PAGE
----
The Samaritan

Tomorrow (July 10, 2016), many of my clergy friends and colleagues' sermons will seek to approach recent events pastorally.  The deaths of Alton Sterling and Philando Castille, as well as the deaths of five Dallas Police officers, are bleeding wounds in our national history.  Prejudice, racism, justice, and white privilege will be certain themes addressed from the pulpits.

If you're preaching from the Revised Common Lectionary, I have a word of advice on the Gospel reading.  Be careful on how you call the parable contained in Luke 10:25-37.  Traditionally the parable is called "The Good Samaritan."  The language we use tends to frame our collective thoughts, attitudes, and actions.  If we refer to the man that helps the wounded as "the good Samaritan", instead as "a Samaritan" (v. 33), we are reinforcing a prejudice that appears to be embedded in Jesus' audience: Samaritans are bad or evil people.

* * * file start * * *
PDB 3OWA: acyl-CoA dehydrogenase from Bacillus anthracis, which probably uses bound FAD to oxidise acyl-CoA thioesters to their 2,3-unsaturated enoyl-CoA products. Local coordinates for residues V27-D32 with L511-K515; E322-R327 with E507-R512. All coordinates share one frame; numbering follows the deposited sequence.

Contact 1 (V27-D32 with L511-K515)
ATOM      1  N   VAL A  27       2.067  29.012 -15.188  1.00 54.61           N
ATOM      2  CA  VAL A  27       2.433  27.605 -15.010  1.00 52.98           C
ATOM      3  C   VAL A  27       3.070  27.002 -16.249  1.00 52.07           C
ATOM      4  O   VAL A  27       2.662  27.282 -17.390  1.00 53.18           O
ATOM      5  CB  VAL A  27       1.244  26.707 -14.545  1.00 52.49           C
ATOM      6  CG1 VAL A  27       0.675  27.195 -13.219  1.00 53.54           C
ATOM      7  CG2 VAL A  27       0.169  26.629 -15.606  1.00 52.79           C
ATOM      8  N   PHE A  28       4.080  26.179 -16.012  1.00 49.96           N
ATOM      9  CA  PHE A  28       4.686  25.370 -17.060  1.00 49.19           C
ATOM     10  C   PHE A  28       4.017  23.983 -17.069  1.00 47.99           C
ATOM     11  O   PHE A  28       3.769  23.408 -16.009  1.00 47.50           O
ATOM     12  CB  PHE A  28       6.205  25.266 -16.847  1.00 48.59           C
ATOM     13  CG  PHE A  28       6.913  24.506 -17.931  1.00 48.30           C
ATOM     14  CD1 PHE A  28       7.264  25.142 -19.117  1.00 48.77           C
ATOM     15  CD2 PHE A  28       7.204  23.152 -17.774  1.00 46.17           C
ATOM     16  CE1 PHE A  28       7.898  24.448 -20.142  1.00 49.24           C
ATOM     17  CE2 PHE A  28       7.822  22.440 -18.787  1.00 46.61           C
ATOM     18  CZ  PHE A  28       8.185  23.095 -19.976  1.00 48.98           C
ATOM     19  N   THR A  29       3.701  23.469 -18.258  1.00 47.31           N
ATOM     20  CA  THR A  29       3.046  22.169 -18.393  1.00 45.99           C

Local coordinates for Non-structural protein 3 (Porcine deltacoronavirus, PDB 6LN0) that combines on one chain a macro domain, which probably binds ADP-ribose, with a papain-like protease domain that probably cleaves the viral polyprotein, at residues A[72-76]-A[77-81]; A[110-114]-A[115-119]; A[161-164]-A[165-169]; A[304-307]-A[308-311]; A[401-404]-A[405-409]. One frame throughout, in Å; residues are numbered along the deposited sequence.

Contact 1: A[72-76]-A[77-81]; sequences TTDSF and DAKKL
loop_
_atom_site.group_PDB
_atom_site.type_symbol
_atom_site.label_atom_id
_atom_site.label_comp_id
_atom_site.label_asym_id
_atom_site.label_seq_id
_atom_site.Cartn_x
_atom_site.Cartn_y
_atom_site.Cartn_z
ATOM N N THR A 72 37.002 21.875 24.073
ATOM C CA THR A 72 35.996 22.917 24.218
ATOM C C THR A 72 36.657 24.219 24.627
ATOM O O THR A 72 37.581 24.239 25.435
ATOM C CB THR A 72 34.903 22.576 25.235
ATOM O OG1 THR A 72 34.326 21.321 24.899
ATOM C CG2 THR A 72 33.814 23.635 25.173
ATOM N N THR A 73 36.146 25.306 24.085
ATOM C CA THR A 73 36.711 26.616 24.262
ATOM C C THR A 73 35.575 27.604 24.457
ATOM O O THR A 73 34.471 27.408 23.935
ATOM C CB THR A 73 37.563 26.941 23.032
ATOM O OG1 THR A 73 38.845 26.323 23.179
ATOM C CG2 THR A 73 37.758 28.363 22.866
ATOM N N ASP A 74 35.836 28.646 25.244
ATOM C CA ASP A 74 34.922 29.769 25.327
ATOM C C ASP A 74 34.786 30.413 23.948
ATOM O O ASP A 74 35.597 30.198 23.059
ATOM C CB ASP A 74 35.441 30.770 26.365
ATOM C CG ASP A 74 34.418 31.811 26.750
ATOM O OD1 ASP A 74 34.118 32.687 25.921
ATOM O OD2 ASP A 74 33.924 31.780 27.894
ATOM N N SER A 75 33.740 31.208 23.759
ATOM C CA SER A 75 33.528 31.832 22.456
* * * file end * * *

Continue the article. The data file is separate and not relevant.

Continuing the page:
Try this exercise.  Imagine someone tells you the story of "the good American" (or Cuban, or whichever your nationality may be). How does it sound to you? How would you feel?  I know how would I react if I hear the phrase "the good Puerto Rican".

During this terrible week, I've read many comments and opinions in social media. Among the unfortunate expressions I've seen are the following: "Not all police officers are killers"; "Not all black people are thugs"; "Not all Muslims are terrorists."  I find the underlying ideas in these phrases very, very disturbing.

We should be aware of our prejudices and preconceptions in our attempt to share a healing word to a disturbed world.  And "the parable of the  good  Samaritan" is a unique opportunity to model the value of all human life beyond our prejudices and labels. May we be a witness of love for all God's children.

Soli Deo Gloria.


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